Vegetable selection. Twenty squashes and ten bell peppers were simply too many. Keeping in mind my seed-starting fiasco and the fact that I had to take what I could get from the garden center, I did OK, but I could improve in this area. I was able to find some of my old, tried & true seed starting mix, so I will use that next year. The stuff that included mycorrhiza was obviously unsterilized and produced seedlings that were runted and diseased.

Snow fence. Most of the others didn’t use fencing, perhaps for good reason. It was a pain to pull, and critters still got in.

Cucumbers. Both the powdery mildew and the two-legged varmints liked those, and I got very few. So nix those. I like zucchini pickles better, anyway.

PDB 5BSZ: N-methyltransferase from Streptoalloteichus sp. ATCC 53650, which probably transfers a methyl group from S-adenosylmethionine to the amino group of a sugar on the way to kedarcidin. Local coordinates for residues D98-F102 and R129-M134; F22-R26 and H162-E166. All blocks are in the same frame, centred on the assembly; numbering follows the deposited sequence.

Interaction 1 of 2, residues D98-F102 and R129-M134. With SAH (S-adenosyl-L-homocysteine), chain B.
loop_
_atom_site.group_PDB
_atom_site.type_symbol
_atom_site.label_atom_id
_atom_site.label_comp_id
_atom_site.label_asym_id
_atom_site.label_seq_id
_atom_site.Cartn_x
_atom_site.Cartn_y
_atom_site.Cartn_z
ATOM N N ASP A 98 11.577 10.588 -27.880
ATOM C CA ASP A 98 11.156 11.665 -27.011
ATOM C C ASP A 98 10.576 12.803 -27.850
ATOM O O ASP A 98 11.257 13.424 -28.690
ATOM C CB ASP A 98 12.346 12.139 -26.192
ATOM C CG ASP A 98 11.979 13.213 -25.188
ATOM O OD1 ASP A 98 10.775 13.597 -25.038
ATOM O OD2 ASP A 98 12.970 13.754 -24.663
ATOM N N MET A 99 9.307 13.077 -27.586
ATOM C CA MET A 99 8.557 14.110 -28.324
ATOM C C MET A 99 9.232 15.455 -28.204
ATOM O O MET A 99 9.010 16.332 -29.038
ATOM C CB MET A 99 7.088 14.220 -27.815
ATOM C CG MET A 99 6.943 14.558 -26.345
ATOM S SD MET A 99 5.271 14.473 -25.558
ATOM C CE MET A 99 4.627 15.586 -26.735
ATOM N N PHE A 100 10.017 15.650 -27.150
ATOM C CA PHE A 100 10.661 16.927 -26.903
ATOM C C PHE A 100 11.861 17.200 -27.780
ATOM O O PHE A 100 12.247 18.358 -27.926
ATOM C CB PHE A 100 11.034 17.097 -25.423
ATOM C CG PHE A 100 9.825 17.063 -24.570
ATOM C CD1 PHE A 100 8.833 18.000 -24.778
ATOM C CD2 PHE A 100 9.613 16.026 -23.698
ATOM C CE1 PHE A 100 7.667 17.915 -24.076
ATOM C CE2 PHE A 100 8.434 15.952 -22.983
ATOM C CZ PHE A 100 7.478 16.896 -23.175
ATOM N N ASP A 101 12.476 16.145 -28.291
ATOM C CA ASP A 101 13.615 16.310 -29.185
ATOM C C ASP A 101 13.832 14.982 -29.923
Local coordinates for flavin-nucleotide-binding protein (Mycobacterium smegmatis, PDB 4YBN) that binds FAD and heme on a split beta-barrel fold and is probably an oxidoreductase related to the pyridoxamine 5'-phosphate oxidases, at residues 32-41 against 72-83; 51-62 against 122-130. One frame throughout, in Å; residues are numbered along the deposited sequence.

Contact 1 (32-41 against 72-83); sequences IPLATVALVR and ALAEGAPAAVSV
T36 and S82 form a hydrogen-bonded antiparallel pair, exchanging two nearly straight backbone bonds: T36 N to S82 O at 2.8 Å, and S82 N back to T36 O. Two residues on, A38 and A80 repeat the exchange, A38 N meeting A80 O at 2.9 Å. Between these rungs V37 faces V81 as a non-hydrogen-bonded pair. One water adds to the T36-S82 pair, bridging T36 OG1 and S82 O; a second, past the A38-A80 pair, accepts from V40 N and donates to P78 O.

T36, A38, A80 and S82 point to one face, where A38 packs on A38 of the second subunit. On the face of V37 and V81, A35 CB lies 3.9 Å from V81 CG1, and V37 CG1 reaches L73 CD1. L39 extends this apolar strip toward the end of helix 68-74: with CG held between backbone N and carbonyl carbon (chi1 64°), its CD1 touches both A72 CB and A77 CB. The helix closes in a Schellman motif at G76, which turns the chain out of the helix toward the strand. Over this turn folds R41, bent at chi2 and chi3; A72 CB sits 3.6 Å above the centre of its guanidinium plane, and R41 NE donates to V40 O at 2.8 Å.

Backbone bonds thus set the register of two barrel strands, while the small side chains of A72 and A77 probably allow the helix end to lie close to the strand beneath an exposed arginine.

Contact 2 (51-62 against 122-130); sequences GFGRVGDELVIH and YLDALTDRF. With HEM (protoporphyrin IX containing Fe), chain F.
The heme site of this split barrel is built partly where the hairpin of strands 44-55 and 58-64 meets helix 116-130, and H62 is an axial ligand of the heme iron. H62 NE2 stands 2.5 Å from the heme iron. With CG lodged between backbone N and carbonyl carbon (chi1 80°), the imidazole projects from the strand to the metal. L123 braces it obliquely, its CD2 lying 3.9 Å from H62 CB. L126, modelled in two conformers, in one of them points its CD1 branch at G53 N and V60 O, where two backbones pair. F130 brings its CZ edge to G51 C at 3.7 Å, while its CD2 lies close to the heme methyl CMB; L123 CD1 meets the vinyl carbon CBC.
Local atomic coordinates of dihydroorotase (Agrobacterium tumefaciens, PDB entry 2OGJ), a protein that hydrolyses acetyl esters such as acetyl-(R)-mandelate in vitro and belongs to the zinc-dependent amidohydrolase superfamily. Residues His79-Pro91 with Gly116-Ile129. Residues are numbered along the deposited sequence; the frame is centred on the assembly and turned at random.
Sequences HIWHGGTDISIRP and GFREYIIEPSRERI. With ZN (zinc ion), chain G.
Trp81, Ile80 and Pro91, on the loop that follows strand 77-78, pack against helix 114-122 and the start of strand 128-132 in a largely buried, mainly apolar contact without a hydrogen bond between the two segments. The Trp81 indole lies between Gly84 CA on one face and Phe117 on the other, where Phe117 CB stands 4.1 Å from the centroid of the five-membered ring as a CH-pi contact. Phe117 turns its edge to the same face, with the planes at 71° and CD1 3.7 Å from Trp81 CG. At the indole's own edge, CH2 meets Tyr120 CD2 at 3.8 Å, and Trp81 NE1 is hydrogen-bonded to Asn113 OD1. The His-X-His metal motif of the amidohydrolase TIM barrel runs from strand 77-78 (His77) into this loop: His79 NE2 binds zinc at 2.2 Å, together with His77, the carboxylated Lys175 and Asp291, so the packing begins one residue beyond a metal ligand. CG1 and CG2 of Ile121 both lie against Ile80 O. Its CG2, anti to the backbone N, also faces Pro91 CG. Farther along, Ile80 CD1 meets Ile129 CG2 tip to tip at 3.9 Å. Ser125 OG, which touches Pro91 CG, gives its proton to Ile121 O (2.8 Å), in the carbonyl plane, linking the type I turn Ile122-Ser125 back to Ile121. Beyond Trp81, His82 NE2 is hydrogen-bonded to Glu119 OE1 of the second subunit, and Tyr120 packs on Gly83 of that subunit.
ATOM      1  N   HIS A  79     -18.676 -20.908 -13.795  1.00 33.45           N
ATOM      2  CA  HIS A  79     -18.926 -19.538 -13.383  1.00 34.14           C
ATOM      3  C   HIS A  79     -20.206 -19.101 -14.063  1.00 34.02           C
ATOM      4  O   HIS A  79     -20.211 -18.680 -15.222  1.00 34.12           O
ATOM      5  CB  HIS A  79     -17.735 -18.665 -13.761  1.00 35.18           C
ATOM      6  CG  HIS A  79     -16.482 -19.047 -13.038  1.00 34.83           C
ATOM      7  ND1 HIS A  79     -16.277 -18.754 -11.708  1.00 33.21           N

How did I do with my yard and deck gardens?

Things I did right:

Moving the pepper plants away from the tomatoes. I don’t care what the companion planting charts say. When I grew them together, my peppers were always thin and spindly, and I was lucky if I got two per plant. By moving them, the peppers produced heavily.

Tomatillos. This was a chance purchase and my first year growing them. They produced wonderfully! That’s a keeper for next year’s garden. I saved seeds but couldn’t resist buying a few more.

annual garden review

I cleaned out one of my strawberry beds. The Alpine White Soul just never returned well for the work it was. It was easily choked out by weeds, the berries were tiny, and never enough at once to even enjoy a bowl full. As I was cleaning out the new bed, I found myself accumulating a decent pile of rooted & viable runners. So here I sit, with a nice pile of viable plants, thinking that success is often the recognition & proper exploitation of opportunity. So I made use of my opportunity, and we’ll see! As a bonus, I have room to plant some of my garlic bulbs there.